According to Cheffins, the composition draws upon Turner’s 1795 tour of South Wales and is the only fully worked up watercolor of St. David’s in Pembrokeshire. His South Wales Sketchbook includes four architectural studies which relate to his visit to St. David’s, two of which are inscribed with Turner’s own title in his hand – St David’s: Part of the Ruins of the Bishop’s Palace; Bishops [sic] Throne, St. Davids Cathedral; Bishops Vaughan [sic] Chapel and St. David’s: Porch of the Great Hall of the Bishop’s Palace.

Estimated at £20,000-£30,000 ($25,205-$37,810), bidders determined to own the work sent the final hammer to £37,000 ($46,775) or £46,250 ($58,470) with buyer’s premium.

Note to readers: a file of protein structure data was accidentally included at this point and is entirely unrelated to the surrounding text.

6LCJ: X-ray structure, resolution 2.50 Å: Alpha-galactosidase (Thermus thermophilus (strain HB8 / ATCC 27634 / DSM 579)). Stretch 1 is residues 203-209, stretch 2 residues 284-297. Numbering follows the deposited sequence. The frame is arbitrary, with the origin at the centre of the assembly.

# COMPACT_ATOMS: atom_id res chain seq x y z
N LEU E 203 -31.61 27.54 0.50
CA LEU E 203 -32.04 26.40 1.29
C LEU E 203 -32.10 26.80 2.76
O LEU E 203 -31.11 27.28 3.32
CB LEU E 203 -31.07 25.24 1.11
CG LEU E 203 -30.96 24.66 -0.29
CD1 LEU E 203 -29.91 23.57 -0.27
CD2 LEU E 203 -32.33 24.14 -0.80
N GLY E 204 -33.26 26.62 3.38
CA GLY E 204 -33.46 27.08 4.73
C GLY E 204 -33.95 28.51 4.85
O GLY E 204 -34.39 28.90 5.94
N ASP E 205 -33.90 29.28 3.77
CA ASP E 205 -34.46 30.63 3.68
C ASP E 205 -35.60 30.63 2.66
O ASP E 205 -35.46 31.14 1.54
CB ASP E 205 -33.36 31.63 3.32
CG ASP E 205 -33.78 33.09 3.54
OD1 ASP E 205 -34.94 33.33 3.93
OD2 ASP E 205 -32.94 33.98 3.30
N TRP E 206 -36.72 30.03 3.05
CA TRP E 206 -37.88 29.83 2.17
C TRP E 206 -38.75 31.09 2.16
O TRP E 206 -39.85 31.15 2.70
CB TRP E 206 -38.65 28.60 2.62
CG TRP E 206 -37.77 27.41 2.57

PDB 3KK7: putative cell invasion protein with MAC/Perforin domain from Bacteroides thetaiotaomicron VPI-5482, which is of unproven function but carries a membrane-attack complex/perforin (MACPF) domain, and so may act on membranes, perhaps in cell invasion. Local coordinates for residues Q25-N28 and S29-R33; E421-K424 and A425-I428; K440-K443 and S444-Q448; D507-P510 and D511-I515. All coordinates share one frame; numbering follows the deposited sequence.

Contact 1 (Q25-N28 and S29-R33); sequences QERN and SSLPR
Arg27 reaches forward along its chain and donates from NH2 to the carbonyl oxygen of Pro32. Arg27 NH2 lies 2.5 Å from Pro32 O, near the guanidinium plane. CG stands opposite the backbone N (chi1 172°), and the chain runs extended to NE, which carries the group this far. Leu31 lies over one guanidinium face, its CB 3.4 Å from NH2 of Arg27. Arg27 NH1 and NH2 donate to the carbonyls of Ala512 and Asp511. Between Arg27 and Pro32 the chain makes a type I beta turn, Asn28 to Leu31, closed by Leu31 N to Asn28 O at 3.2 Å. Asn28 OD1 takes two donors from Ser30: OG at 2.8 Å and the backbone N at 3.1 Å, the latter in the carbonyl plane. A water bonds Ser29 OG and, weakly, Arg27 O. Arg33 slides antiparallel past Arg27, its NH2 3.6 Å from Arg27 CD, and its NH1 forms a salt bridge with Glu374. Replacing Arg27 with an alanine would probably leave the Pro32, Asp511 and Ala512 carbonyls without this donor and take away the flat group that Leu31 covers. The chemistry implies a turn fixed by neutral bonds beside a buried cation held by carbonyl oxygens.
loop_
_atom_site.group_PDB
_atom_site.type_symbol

Early 19th-century Enamel Lorgnette by Lacloche of Paris, $4,225

Napoleonic-era enamel lorgnette, which hammered for $3,250 and sold for $4,225 with buyer’s premium at Selkirk Auctioneers on March 15.
Napoleonic-era enamel lorgnette, which hammered for $3,250 and sold for $4,225 with buyer’s premium at Selkirk Auctioneers on March 15.

ST. LOUIS – Dr. J. William Rosenthal (1922-2007) was a prominent ophthalmologist in New Orleans who enjoyed collecting, documenting, and studying antique eyewear. So accomplished in this realm did he become that he authored the 1994 book Spectacles and Other Vision Aids: A History and Guide to Collecting, the most comprehensive history written on the development of eyeglasses from Europe, America, Japan, and China.